Skip to main content

Cookies and Privacy

We use cookies to improve your experience on our website. To find out more, read our updated Cookie policy, Privacy policy and Terms & Conditions

 The White House CIA director Mike Pompeo shakes hands with North Korean leader Kim Jong Un The White House via Getty Images

North Korean Action for US Words?

How the summit between US President Donald Trump and his North Korean counterpart, Kim Jong-un, will play out is anyone's guess. But it is already clear that by promising to secure significant concessions from the North before the US will even consider concessions of its own, Trump has set himself a monumental challenge.

DENVER – Just days ago, the planned summit in Singapore between US President Donald Trump and North Korean leader Kim Jong-un seemed to be hanging by a thread. Talks are still on track, but the North Koreans have expressed second thoughts, owing to statements from the Trump administration suggesting that the North would be expected to denuclearize in exchange for the mere promise of loosened sanctions.

The North Koreans are also concerned about comments made by Trump’s national security adviser, John Bolton, an old nemesis whom the North – never lost for insulting words – once called “human scum.” In recent weeks, Bolton has suggested that talks with North Korea could follow what he calls the “Libya model” – a facile shorthand for a country that simply surrenders its nuclear program for little in return.

Contrary to Bolton’s cartoonish retelling, former Libyan leader Muammar el-Qaddafi actually negotiated quietly with the Europeans and the United States for years before surrendering his weapons in 2003, and he received security commitments and assistance in exchange. But the even larger problem with Bolton’s message was that, to the rest of the world, the “Libya model” could just as well refer to the 2011 NATO air campaign that allowed rebels to topple Qaddafi’s regime. The NATO intervention ended with Qaddafi’s corpse being dragged through the streets of Sirte as the world – and particularly the North Koreans – looked on.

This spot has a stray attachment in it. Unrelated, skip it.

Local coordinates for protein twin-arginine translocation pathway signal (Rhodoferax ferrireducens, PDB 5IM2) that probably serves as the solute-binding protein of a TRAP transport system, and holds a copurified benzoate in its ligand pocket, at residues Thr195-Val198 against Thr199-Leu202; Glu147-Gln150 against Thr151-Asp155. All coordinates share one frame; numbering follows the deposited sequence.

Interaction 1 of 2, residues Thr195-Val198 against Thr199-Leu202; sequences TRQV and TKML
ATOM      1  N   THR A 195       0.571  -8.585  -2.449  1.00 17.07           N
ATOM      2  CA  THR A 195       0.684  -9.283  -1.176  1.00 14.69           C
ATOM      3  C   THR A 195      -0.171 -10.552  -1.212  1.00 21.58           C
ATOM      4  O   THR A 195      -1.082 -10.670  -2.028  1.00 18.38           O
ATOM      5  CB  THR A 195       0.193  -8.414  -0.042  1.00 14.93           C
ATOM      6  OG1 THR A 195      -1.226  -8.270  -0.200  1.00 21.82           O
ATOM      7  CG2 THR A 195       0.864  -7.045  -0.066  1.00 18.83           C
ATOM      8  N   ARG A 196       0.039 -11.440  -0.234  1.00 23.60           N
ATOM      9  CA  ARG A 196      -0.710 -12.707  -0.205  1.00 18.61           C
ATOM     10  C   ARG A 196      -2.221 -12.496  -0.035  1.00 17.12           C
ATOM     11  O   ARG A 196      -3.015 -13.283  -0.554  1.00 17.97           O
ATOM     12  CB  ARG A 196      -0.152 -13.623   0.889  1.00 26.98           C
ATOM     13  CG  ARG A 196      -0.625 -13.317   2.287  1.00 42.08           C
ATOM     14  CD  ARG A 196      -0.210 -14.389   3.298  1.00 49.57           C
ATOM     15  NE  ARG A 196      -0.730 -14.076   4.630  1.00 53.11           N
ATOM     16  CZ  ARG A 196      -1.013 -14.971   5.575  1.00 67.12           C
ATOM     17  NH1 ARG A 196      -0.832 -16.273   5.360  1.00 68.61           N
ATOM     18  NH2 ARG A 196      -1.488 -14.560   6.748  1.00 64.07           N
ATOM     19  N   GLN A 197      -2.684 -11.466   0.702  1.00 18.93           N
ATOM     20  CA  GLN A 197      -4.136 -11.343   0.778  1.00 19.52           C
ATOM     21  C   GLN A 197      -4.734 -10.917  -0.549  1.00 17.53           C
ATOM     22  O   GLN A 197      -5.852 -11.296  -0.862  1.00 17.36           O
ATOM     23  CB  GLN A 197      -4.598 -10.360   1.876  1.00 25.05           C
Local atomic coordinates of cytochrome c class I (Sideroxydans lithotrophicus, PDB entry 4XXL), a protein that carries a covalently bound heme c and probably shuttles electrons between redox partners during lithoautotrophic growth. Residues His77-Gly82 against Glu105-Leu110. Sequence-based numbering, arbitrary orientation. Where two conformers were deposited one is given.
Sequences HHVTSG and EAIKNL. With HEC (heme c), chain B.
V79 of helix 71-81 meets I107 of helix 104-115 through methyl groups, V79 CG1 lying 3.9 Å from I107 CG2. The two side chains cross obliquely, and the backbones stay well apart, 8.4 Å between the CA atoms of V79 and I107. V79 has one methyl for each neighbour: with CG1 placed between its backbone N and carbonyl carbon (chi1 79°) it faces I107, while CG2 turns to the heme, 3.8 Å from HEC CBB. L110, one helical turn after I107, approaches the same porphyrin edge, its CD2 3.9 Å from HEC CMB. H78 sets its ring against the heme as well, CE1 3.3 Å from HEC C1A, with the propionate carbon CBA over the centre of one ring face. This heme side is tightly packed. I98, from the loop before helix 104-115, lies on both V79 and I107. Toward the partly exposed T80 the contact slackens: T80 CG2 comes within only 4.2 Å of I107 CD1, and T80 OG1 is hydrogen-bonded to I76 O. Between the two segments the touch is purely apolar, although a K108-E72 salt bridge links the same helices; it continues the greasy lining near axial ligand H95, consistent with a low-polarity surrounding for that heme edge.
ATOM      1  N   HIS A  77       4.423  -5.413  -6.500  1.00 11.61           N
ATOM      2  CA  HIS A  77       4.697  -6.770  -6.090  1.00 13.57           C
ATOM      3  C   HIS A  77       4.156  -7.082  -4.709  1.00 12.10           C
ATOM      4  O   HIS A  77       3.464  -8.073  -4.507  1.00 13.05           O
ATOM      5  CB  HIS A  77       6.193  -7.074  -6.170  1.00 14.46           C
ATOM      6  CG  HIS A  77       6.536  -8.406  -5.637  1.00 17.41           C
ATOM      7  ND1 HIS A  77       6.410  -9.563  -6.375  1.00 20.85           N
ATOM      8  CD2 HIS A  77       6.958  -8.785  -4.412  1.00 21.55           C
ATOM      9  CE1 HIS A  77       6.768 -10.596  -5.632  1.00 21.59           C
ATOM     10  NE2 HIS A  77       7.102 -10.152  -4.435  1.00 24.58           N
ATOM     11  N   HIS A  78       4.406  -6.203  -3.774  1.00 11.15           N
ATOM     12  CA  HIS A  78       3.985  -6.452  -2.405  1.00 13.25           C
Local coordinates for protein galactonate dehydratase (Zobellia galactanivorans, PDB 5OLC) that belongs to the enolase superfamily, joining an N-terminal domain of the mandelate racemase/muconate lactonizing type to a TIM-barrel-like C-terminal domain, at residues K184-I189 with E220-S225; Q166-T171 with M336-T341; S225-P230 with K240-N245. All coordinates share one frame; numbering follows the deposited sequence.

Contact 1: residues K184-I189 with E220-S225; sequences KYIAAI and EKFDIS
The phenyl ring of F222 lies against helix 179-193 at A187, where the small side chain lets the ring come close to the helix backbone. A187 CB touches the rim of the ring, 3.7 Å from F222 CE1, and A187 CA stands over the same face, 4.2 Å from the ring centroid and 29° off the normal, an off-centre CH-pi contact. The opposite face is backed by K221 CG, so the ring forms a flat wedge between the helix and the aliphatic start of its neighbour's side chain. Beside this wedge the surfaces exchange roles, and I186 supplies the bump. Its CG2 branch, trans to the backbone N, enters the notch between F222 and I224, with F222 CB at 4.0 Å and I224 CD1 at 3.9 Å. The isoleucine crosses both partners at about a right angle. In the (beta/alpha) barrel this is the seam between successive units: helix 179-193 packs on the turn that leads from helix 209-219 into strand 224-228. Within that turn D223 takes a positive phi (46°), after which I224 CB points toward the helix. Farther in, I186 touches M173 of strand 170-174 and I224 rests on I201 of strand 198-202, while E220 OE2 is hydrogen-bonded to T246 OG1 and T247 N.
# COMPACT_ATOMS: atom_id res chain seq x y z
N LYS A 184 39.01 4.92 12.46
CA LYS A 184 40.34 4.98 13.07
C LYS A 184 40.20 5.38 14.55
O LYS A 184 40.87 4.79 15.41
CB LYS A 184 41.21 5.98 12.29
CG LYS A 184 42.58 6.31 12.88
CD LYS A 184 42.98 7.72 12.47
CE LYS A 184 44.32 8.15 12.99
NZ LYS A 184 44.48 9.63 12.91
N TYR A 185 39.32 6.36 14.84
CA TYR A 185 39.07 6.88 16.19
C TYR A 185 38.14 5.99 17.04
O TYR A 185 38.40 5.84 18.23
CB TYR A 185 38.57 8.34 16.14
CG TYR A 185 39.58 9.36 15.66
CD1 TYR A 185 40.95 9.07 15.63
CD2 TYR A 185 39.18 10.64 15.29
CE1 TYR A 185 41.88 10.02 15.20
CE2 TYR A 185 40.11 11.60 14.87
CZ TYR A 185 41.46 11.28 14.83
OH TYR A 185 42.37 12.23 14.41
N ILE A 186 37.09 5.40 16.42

We hope you're enjoying Project Syndicate.

To continue reading, subscribe now.


Get unlimited access to PS premium content, including in-depth commentaries, book reviews, exclusive interviews, On Point, the Big Picture, the PS Archive, and our annual year-ahead magazine.;
  1. asoros3_Emanuele CremaschiGetty Images_italycoronavirusnurse Emanuele Cremaschi/Getty Images

    The Spirit of Milan

    Alex Soros

    The COVID-19 crisis has given the European Union an opportunity to honor its high-flown talk of values and rights, and assert itself as a global leader. To seize it, the EU and its member states must demonstrate much greater solidarity, not least toward Italy, than they have so far.


Edit Newsletter Preferences